Customs plans to tighten up on short-time imports
HA NOI — The Customs General Department has called for temporary imports and re-exports to be tightened as the problem of smuggling through temporary imports had reached alarming levels.
According to the department's report at a conference on Wednesday, inspections at northern Hai Phong Port and some other border provinces revealed that 7,066 overdue containers, most of which were goods of temporary import, had not had their procedures conducted for re-export.
The customs also found more than 600 containers being transported along the wrong routes. There were 195 containers of prohibited goods, especially industrial waste, and 125 customs declarations that were proved to be fake.
From 2009 to last June, a total of nearly 9.992 million tonnes of petrol (equal to US$7.397 billion) was temporarily imported to Viet Nam. However, around 80 per cent of the volume was re-exported while the rest (equal to $1.391 billion) remained in the domestic market.
"Those are just initial findings," said the department's deputy director Nguyen Van Can, adding that a large part of the temporary imported petrol might be sold in the country instead of being re-exported, causing a significant loss of tax to the State amounting to billions of dong.
Deputy Ministry of Finance Hoang Anh Tuan said that the smuggling through temporary import would have a negative impact on the country's economic development and macroeconomic stability.
Statistics showed that, to date, five out of 13 petrol wholesale enterprises were VND192 billion (US$9.15 million) in arrears with tax.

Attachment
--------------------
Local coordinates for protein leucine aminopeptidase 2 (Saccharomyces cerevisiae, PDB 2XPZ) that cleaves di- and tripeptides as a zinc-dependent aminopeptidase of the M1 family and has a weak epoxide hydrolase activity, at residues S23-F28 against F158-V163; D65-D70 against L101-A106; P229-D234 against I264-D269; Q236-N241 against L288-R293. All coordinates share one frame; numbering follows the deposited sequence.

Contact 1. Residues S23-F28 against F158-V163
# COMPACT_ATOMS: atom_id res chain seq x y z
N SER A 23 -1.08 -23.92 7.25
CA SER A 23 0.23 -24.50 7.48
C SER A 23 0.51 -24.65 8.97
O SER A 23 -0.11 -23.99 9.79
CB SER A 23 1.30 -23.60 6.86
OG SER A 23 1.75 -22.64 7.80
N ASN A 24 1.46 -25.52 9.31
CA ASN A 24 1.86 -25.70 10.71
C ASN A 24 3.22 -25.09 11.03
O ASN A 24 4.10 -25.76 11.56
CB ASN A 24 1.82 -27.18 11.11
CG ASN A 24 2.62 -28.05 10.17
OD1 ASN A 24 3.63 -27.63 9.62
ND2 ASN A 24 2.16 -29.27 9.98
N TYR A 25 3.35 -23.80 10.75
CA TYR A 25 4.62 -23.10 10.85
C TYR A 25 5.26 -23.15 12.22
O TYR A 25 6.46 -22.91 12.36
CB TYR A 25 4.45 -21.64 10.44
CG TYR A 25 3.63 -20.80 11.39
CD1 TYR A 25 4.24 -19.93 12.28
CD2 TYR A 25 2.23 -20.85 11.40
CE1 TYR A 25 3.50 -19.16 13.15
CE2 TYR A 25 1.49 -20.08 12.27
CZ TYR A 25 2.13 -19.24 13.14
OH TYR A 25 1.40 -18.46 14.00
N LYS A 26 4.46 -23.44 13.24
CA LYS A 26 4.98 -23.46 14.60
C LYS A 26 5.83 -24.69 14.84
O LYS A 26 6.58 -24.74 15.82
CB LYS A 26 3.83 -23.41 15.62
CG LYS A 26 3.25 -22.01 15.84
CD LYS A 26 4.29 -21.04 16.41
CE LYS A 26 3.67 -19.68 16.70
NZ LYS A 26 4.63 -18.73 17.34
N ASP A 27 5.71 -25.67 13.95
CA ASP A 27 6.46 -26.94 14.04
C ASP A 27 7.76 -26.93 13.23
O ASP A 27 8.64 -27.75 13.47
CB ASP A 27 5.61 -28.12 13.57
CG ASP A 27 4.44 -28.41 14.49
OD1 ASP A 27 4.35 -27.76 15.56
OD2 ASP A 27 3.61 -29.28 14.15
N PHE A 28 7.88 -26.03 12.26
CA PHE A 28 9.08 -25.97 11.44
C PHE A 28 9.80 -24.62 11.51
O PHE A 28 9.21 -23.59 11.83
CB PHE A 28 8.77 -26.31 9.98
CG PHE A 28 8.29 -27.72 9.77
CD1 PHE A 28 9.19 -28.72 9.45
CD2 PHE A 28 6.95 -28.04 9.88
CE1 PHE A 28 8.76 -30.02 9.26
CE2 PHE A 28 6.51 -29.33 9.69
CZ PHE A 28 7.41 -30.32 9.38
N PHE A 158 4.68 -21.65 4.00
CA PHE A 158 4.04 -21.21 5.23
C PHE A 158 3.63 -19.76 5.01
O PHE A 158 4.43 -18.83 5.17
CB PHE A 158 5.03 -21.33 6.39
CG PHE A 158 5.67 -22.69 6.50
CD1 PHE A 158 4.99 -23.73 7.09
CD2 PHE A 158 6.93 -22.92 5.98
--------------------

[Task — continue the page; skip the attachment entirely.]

Recently, a Chinese ship transporting 2,000 tonnes of petrol for re-export was busted transferring the petrol to other ships to sell in the domestic market.
The biggest problem was the time limit that temporary imported goods were allowed to be kept in Viet Nam until re-export: up to 195 days. "A 195-day storage is too long," Can said, stressing that this would make it hard for Customs to manage temporary imported goods.
The department proposed to shorten the duration to 30 days with no extension to be allowed.
"Goods which pass the re-export deadline from 15 days must be returned or taxed if allowed to be sold in the domestic market. Otherwise they would be considered smuggled goods and be seized and handled as outlined in the regulations," he said.
According to Can, the temporary import of prohibited goods must also be banned, stressing that a large part of prohibited goods might be smuggled into the country through temporary import. He said only petrol containers that meet the status quo should be allowed to be re-exported to prevent smuggling and tax evasion.
For temporary imported petrol which was not re-exported, the department proposed to collect the same value-added tax levied on goods for domestic consumption. — VNS